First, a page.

Before you reserve a car let the rental company send you a copy of its rental agreement. Most of them have many (and sometimes absolutely ridiculous) restrictions. Take your time to compare them according to your needs.

  • AAA Car Hire,  +264 811 246 286fax: +264 61 244558, e-mail: . Sedan, 4WD and bus rentals in Namibia.

By taxi

There are two types of taxi services in Namibia: shared taxis and dedicated taxis, often called "radio taxis" or "call-a cab". The shared taxis have a license restricting their movement, either to within a town, or between a set of towns. Taxi fares of shared taxis are regulated by government and cannot be bargained on. However, taxi drivers might nevertheless overcharge tourists who do not know what the standard fares are. Radio taxis have no such restriction but charge between 5 and 10 times for the same ride.

Shared taxis are seldom roadworthy - any car in Namibia must pass the roadworthy test only upon change of ownership. It is not uncommon to see bonnets tied by steel wire, emergency spare tyres, broken screens, and the like. Drivers habitually jump red lights (in Namibia: "robots") and stop signs and will let passengers embark wherever they find them, including on highways and in the middle of an intersection. Be considerate to other drivers by not waving at a taxi where it is not safe to stop.

It is quite easy to get around towns by long-distance shared taxis. They are fast, sometimes scarily so, and they are cheap. Just ask around to find out where the taxi rank is (sometimes there are several taxi ranks, each one with departures to different areas of the country). None of these will take you to tourist destinations, though, as those are almost always away from the larger settlements. For taxis that operate within a town it is expected that you, instead of waving at them, point into the direction you wish to travel.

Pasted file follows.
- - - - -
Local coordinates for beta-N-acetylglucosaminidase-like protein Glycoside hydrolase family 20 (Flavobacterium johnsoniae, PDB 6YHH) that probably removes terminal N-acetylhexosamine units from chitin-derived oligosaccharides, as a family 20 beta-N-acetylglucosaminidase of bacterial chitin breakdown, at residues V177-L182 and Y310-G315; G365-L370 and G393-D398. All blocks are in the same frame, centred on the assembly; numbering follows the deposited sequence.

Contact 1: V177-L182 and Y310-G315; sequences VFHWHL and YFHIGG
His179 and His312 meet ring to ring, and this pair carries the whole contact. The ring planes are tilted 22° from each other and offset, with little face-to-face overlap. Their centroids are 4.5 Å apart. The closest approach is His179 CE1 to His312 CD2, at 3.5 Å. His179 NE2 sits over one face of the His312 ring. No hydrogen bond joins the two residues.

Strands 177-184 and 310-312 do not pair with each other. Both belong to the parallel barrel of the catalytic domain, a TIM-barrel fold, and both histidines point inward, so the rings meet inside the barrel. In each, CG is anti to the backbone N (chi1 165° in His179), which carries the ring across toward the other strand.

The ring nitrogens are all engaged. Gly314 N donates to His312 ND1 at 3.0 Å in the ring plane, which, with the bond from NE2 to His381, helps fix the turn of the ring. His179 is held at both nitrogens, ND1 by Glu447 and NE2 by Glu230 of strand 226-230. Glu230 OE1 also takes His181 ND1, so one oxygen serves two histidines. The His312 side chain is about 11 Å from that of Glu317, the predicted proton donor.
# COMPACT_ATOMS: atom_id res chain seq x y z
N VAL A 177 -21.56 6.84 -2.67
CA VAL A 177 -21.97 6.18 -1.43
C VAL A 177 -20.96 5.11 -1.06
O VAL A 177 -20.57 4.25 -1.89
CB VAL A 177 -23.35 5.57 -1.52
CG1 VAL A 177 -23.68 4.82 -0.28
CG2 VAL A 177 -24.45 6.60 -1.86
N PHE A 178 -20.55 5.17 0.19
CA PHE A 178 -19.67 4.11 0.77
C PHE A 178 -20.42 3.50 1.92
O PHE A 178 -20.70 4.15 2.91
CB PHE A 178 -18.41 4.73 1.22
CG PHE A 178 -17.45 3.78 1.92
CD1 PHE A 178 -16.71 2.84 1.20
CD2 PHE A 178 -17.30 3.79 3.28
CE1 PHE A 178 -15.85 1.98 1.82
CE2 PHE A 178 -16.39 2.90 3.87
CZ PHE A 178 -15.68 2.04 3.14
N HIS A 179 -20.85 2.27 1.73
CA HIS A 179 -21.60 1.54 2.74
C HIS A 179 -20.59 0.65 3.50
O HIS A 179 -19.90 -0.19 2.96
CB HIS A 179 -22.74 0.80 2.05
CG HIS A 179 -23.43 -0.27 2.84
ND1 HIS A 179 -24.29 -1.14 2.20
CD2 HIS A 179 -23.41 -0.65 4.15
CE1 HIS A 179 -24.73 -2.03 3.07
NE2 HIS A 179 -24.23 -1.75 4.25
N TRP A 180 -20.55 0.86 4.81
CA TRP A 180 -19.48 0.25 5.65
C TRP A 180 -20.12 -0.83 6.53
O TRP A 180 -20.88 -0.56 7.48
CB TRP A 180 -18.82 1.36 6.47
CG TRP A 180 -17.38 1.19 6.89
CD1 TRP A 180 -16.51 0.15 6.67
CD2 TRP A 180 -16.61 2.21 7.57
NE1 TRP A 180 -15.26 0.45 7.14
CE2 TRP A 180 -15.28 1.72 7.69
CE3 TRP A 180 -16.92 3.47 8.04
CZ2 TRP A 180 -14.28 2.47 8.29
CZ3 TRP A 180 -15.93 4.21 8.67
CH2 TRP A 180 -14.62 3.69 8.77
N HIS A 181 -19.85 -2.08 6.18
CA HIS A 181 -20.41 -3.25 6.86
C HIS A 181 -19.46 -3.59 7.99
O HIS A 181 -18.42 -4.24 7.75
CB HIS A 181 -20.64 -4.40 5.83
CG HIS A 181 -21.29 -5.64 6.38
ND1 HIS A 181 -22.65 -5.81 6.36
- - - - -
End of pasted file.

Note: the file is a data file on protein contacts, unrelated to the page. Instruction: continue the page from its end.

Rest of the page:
A lot of companies offer affordable shuttle services between most towns like Windhoek, Swakopmund, Walvis Bay, Tsumeb, Otjiwarongo etc. These services are perfectly safe but more expensive than taxis.


By bus

  • TransNamib. Operates air-conditioned buses (and trains) to destinations all over Namibia via their StarLine service.

By train

The national railway company of Namibia, TransNamib, operates trains (and buses) to destinations all over Namibia via their StarLine passenger service. Some routes available are

  • Windhoek-Otjiwarongo-Tsumeb
  • Windhoek-Gobabis
  • Windhoek-Swakopmund-Walvis Bay
  • Windhoek-Keetmanshoop (formerly also to Upington in South Africa but not any more)
  • Walvis Bay-Swakopmund-Tsumeb

The StarLine scheduled service conveys passengers via special coaches hooked on the back of freight trains. These passenger coaches offer comfortable airline-style seating with air-conditioning and (sometimes) video entertainment. Vending machines provide refreshments on long journeys. StarLine,  +264 (0)61 298-2032fax: +264 (0)61 298-2495, e-mail:

Other rail services operating in the country are:

  • Desert Express,  +264 (0)61 298-2600fax: +264 (0)61 298-2601, e-mail: . The Desert Express is a luxury tourist train that traverses Namibia regularly, taking tourists to such destinations as Walvis Bay, Swakopmund and Etosha National Park. Buses are used to transport visitors from train stations to the various sights.

By plane

  • Westwing,  +264 (61) 221091fax: +264 (61) 232778, e-mail: . Offers both scheduled and charter flights throughout the country

By tour

Several tour companies operate in Namibia. Each is unique in services offered but most operate with safety in mind.